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By Mehrose Ahmad, Sumaita Hasan, and Mohima Sattar, Managing Editor, Editor-in-Chief, and Opinion Editor
Linda Sarsour, one of the three organizers of January’s Worldwide Women’s March, spoke at the Townsend Harris High School student demonstration in front of the mayor’s office to protest for the immediate removal of Interim Acting Principal Rosemarie Jahoda. Invited by students, Ms. Sarsour stood in solidarity with the THHS community in their effort to remove Ms. Jahoda, saying that she will personally contact Mayor de Blasio and “give a deadline” to him to “act immediately.” She added she would support THHS even if “[the community has] to take it to the streets and bring thousands of people” in order to remove Ms. Jahoda, whom she referred to as a “mini-Trump.”
Seniors Isha Malik and Sangida Akter contacted Ms. Sarsour about two main issues: Ms. Jahoda’s controversial interaction with co-presidents of the Muslim Student Association Sangida Akter and Tahiya Chowdhury after a hate speech incident, and Ms. Jahoda’s lack of communication with the school community after President Donald Trump passed a series of executive orders, some of which directly affected members of the THHS community.
In reference to these issues, Ms. Sarsour said, “These schools are our schools. They are paid for by our taxpayer dollars. These are our children that we send to these schools. And we expect that they feel safe, that they feel respected, and that their dignity be upheld. These young people are not asking for any favors. They are asking for what they already deserve.”
Ms. Sarsour went on to compare the situation at THHS to the political climate of the country. She said, “This comes at a time where we are living in a disturbing political environment, where we have a man sitting in the White House that is discouraging free speech, attacking the media, taking and rolling back rights of young people, seniors, people of color. It sounds to me like you have a mini-Trump acting as your interim principal. We say no. Enough is enough.”
Commenting on Ms. Sarsour’s appearance at the rally, Sangida said, “Her attendance and quick reply was beyond surprising, but so overwhelming and meaningful. She’s someone we all look up to as a fighter of injustice and to have my role model run to help when Isha and I reached out about an injustice we were facing in our school was surreal, to say the least.”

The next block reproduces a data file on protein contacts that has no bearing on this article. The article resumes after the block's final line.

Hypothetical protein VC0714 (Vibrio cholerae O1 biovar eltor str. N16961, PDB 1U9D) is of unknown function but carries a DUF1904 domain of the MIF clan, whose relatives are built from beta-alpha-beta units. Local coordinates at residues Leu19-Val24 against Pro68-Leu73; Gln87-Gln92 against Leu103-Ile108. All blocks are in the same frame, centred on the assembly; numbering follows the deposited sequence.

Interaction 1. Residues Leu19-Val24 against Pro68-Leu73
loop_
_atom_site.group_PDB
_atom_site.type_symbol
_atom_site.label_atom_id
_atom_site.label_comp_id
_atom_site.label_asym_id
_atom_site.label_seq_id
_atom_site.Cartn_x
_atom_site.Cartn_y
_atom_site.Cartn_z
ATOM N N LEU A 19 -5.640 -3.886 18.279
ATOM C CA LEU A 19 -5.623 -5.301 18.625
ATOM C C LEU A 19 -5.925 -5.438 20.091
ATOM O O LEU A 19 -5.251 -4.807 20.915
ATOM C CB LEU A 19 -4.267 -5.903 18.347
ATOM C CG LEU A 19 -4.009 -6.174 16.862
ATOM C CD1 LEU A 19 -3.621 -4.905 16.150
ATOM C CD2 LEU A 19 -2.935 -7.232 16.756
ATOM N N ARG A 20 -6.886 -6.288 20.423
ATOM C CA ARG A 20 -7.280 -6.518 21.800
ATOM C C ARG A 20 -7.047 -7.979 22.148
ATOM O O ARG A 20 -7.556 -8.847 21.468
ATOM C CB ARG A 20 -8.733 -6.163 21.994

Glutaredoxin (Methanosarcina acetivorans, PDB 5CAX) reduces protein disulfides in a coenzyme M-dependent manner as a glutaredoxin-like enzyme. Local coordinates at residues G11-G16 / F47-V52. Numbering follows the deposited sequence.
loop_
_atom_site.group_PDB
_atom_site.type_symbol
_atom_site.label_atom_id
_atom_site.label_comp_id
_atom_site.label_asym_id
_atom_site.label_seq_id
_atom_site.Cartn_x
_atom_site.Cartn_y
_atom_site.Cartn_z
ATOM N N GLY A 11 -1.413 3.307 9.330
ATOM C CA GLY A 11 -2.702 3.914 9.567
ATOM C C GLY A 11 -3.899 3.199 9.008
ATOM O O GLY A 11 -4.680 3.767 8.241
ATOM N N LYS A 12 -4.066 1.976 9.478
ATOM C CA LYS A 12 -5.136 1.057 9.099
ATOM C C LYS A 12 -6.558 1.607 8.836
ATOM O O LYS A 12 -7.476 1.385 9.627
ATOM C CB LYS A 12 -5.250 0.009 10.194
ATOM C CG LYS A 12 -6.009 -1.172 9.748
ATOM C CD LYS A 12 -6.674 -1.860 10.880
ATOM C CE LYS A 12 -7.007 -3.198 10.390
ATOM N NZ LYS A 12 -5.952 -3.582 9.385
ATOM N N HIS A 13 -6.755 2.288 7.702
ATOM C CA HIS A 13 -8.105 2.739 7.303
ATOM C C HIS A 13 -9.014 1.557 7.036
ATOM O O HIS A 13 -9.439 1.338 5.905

Following the event, Ms. Sarsour said, “I was so inspired by the commitment, determination, the professionalism of the Townsend Harris High School students who invited me. I was inspired that they chose to organize this…the fact that they decided to organize this showed that our young people are courageous…and have conviction and values.”
The student protesters agreed with Ms. Sarsour’s characterization of Ms. Jahoda as a “mini-Donald Trump.”
Sangida said, “I think [Ms. Sarsour] said what we’ve all been whispering, but not saying publicly.”
Max Kurant, president of the freshmen and sophomore grades, said, “[Ms. Jahoda and President Trump] do not support the press, show no leadership during hard times, exhibit no empathy towards victims of hate, and act with incompetence and refuse to learn. They are almost mirror images, and at a school like this, that is unacceptable.” Student Union President Alex Chen also agreed with the comparison.
At the rally, Sangida herself spoke to the crowd, maintaining that Ms. Jahoda was indifferent to discrimination at the school following an incident after the election where someone shouted “F*** Muslims” at an MSA bake sale. Recounting a meeting where Sangida says that Ms. Jahoda declined to send a message of support to the student body over the incident (and another that had occurred), Sangida told the crowd: “[Ms. Jahoda] said ‘I am sorry I cannot send out any public message. We are a very high profile school and we have a public image to keep up. …If I were to send out any kind of message then it would mean that something is actually an issue here.’ I guess discrimination was not an issue for her that day…She truly does not care for our student body.”
Ms. Jahoda provided this statement to The Classic on the rally and Ms. Sarsour’s comments: “While I am frustrated by these inaccurate allegations, I remain 100% focused on helping students and parents at THHS, and on moving the community forward. I have always been committed to providing ALL students and staff with a safe and inclusive learning environment.”
In recent days, Ms. Jahoda, who was unavailable for comment on all news articles from The Classic and other news sources throughout most of December, January, and February, has provided similar statements to various news organizations.
Responding to these statements, Tahiya, the other co-president of the MSA, who has strongly criticized Ms. Jahoda’s handling of the November incident said: “Ms. Jahoda is all talk but doesn’t actually do anything.”